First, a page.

2019 February Updates

We’ve had an active RECON campaign season over the past two months, with six full network observation campaigns since October!  We have one more campaign this month involving Resonant KBO 14YJ50 on 10 February at 04:01UT.  Thanks to all of our team members for your dedication and perseverance!

We are also looking forward to our upcoming 2019 RECON Team Meeting to be held at Lake Mead National Recreation Area near Boulder City, Nevada.  We will be holding an Orientation Training Session for newer team members starting Thursday February 28.  Veteran team members will join for the full team meeting Friday through Sunday, March 1-3.  We ask that team representatives register by Monday, February 4. 

John’s January Trip through Oregon

Map_Oregon_Winter2016Around the time of our last RECON campaign event, I had the opportunity to make a four-day road trip through our Southern Oregon and Northern California RECON sites. The map provided here highlights stops along the way. I landed at the Bend-Redmond Airport on Sunday, January 17. That evening, team members from Redmond, Bend, Sisters, Gilchrist, Sun River, and even White Swan all met at the Oregon Observatory. Despite the fact that it was snowing outside, it was a very productive opportunity to reconnect and talk through issues regarding RECON equipment and procedures, including our new procedure to take sky flats and dark field videos during future events.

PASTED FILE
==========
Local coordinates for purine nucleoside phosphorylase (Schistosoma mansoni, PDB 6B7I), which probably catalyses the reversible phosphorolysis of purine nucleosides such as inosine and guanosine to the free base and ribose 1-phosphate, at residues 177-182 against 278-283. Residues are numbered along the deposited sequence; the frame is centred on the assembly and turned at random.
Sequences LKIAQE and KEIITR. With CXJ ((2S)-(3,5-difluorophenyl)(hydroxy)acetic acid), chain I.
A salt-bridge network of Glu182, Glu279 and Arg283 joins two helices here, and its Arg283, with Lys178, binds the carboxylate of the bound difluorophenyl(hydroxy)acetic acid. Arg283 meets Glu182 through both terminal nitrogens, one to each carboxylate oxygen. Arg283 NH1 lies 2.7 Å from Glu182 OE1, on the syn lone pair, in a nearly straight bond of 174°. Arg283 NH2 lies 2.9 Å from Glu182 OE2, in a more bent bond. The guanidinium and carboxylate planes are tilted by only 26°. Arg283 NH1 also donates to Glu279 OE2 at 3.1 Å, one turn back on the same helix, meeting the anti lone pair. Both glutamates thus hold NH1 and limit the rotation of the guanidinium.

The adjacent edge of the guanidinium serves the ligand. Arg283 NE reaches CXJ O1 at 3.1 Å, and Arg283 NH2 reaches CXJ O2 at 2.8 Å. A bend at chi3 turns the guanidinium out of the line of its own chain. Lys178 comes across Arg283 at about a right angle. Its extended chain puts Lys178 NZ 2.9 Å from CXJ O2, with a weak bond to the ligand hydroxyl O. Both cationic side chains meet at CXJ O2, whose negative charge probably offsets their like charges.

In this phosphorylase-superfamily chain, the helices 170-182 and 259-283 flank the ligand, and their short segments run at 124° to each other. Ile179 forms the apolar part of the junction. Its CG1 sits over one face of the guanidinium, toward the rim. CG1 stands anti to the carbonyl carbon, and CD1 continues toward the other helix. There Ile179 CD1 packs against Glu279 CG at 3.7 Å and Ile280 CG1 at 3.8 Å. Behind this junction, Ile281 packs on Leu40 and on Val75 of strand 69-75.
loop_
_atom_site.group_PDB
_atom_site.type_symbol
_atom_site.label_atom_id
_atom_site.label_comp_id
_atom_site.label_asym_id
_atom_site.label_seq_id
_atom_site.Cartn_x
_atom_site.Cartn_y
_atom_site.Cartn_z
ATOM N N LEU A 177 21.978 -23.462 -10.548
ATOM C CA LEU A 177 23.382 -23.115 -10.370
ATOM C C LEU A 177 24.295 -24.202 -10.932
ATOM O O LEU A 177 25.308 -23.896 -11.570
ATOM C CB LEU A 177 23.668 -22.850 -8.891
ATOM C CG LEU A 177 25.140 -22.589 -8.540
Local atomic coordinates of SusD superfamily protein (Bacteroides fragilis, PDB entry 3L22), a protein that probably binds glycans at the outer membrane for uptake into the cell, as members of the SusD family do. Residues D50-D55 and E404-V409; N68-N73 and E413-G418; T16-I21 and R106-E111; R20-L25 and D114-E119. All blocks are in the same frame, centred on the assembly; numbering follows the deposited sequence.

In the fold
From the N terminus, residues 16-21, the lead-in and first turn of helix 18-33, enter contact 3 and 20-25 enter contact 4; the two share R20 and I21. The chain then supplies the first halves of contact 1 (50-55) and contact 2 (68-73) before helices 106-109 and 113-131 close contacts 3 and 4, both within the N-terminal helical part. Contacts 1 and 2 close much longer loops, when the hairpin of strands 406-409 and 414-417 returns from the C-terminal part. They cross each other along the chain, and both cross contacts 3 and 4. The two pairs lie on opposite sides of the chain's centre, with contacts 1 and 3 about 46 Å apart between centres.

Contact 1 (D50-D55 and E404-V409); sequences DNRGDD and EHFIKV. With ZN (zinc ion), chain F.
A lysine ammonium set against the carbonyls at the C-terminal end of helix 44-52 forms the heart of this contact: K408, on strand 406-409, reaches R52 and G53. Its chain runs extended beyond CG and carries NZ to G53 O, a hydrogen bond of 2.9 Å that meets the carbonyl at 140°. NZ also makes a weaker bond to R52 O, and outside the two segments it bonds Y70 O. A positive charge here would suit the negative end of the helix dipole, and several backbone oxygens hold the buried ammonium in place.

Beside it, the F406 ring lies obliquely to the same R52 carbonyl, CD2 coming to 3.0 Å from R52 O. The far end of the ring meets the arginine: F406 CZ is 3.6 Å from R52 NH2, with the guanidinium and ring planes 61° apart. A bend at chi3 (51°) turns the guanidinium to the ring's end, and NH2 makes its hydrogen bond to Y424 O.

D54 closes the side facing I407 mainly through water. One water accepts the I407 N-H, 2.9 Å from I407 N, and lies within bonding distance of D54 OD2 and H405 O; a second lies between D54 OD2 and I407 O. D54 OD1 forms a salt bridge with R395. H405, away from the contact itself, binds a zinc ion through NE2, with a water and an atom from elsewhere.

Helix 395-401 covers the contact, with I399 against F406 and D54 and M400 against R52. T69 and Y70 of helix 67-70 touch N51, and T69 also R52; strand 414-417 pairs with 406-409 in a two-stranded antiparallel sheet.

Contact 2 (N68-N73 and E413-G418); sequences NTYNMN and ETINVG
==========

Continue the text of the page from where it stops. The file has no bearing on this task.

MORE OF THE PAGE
The next day, I headed to Paisley, where I was joined by team members from Christmas Valley, Paisley, Lakeview, and Klamath Falls. Again, clouds kept us from practicing for Tuesday’s event, but it was useful for everyone to ask questions about equipment and alignment procedures.

Tuesday morning, I presented to middle school science students in Lakeview, and then I headed down to Fall River and Burney, California. That night, during the event involving 03WL7, the skies cleared around sunset allowing for a successful observation session with new team members from Burney. Sadly, most of the rest of the Western United States was clouded out that evening, and only four of our 55 telescopes sites had clear skies!

Chiloquin_RailstationAfter presenting to students in Burney on Wednesday morning, I stopped in on team members in Tulelake and Chiloquin. Marc and I had not made it to Chiloquin during our recruitment trips during Fall 2014, so it was great to visit this community.

Gilchrist_MarqueWednesday evening, I met with three team members in Klamath Falls The next day, I headed up to Gilchrist, the home of the Grizzlies, where I met with students that morning. This was the final RECON site that I had not yet had a chance to visit. In meeting with the students there, we had a great time discussing the RECON project and ways that students could be involved.

I wanted to thank the roughly 50 team members from 13 RECON communities who came out to meet with me during this trip. I am truly honored to work with such a great group of dedicated, flexible, and fun individuals!